Photo by Katherine Harris
Plates of Cambodian cuisine from Royal Bangkok
For the past several years, a sketchy storefront on University Avenue with a funky mosaic-tiled smokestack was home to Bangkok Thai Deli, a highly touted Southeast Asian restaurant. Late last year, the deli’s lease was up, and it moved directly across the street. The storefront owner’s daughter decided to open her own place, Royal Bangkok. For my money, the dining experience at this successor is even better. Not only has the formerly sprawling interior been spruced up, but the service also offers an abundance of smiles and a real desire to please.
As for the food, what I sampled was largely the best Golden Triangle fare I’ve had in recent memory. Without exception, everything emerged from the kitchen piping hot, boasting fresh ingredients, and seasoned to spec. The cigar-sized fried spring rolls, impeccably crispy with ground pork and assorted vegetables, were textural and tasty treats. Pad Thai evidenced everything a well-prepared version of this standard should—perfectly cooked and lightly seasoned noodles, a generous, toothsome portion of shrimp, and all the right accoutrements. The chicken satay had been marinated in a defining turmeric, curry powder, and coconut milk marinade, grilled to just the right degree, and served with a thick and spunky peanut sauce that I would have been happy to slather on just about anything.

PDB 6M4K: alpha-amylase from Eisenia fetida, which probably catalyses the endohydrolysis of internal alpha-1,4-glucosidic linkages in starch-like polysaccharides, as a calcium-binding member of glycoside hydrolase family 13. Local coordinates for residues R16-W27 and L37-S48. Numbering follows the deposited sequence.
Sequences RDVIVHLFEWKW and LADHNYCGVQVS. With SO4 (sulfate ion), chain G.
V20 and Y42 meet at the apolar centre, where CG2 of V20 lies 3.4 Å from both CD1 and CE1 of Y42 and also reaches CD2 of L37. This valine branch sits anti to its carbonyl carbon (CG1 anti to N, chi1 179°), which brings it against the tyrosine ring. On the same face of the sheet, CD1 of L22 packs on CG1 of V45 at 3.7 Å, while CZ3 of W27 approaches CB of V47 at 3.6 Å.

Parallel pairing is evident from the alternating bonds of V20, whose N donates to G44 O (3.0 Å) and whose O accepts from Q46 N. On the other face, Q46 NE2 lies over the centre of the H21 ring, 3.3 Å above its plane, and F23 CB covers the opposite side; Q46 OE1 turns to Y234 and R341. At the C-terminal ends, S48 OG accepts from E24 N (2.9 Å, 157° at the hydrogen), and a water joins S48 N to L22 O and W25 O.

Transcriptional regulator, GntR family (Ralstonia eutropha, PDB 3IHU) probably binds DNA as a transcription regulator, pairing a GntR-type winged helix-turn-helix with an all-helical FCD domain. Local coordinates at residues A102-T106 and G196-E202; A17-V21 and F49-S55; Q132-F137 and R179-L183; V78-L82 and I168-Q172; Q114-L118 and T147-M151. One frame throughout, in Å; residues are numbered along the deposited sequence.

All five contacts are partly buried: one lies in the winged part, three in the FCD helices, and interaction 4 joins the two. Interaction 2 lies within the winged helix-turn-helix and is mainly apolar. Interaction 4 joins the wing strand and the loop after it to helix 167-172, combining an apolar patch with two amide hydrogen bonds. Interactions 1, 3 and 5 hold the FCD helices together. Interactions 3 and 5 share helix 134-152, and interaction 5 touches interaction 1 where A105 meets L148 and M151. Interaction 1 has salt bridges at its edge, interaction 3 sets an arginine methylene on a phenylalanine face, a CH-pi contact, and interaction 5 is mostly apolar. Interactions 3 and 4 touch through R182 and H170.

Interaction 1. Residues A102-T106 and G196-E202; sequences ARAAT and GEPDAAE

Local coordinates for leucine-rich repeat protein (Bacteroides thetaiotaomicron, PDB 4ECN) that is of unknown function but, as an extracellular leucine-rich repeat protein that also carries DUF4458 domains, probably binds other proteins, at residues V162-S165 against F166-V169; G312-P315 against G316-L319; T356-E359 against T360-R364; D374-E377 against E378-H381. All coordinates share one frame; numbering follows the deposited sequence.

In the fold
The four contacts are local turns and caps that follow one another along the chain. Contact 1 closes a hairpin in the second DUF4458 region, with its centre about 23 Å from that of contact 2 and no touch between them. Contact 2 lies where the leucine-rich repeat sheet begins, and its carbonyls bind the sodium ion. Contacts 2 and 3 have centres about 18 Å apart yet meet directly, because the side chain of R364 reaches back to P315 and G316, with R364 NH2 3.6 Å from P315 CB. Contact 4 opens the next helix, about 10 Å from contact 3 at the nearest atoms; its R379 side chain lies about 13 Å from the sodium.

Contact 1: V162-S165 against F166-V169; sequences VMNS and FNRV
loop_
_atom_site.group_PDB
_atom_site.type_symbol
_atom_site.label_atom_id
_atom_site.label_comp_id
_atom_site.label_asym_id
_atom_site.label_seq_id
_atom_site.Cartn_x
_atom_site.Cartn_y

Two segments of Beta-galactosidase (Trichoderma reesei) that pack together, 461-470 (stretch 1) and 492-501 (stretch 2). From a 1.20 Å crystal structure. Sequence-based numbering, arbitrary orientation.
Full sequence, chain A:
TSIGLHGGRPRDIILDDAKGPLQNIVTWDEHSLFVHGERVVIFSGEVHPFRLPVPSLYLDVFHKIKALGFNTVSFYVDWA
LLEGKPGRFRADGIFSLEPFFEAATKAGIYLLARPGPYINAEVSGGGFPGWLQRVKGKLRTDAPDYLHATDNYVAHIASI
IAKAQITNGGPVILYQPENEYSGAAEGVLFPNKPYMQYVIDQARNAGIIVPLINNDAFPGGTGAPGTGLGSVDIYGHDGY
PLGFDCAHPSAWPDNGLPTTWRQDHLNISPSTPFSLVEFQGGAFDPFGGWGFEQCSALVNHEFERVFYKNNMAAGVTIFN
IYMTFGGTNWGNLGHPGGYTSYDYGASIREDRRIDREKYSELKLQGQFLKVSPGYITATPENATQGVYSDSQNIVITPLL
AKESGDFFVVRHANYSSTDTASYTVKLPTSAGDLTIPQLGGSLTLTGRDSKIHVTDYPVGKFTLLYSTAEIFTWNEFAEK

Green and yellow curries each delivered a rich depth of flavors and definitely didn’t taste like they started in a bottle. The most memorable item we picked out from the photo album menu, which goes on for many pages, was a pork and Thai basil stir-fry—a colorful, herbal mélange of nuggets of ground meat, chili peppers, and vegetables.
Also noteworthy is the inclusion of several Cambodian and Laotian dishes. A rendition of green papaya salad was everything this palate pleaser should be: sweet, tart, spicy, and refreshing. So, too, were the Cambodian beef skewers—tender strips of lemongrass, galangal, and lime leaf accented beef with a nice char-grill edge.
Then there was the ultimate tour de force, an item called Cambodian yao han that is a cook-it-yourself Khmer fondue. From two substantial platters of raw beef, squid, shrimp, noodles, and vegetables, you select the ingredients to place into a wire basket ladle, then immerse the combination into a pot of roiling broth. At a price of only $19 and enough food to comfortably feed at least four people, you could easily make a meal out of just this. A word of advice: keep the pot covered and the items will cook a lot more quickly.
About the only things that would make the Royal Bangkok experience better would be a bit more emphasis on the overall appearance of the place and a lot more patrons. To address the latter, the restaurant offers a five-item daily buffet priced at $3.99, an incredible value and a good way to see how great a spot this is. 315 University Ave. W., St. Paul, 651-788-9582